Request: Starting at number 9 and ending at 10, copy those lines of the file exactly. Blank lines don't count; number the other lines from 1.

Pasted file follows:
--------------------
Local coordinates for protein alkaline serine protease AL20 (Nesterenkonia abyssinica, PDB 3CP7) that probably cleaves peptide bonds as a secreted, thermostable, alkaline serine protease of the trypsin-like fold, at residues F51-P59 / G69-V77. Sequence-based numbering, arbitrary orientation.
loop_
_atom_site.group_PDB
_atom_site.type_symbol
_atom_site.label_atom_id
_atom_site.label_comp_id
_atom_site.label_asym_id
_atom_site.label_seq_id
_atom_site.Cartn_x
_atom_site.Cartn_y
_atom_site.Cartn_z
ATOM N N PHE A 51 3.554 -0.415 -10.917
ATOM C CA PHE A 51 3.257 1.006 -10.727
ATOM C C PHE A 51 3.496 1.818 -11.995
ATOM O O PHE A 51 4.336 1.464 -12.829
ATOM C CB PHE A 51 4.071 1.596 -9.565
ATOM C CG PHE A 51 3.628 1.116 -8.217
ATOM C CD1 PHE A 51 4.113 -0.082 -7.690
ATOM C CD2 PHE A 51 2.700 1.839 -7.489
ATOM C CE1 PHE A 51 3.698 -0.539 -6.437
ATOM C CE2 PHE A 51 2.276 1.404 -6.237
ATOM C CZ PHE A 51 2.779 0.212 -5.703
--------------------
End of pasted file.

_atom_site.Cartn_x
_atom_site.Cartn_y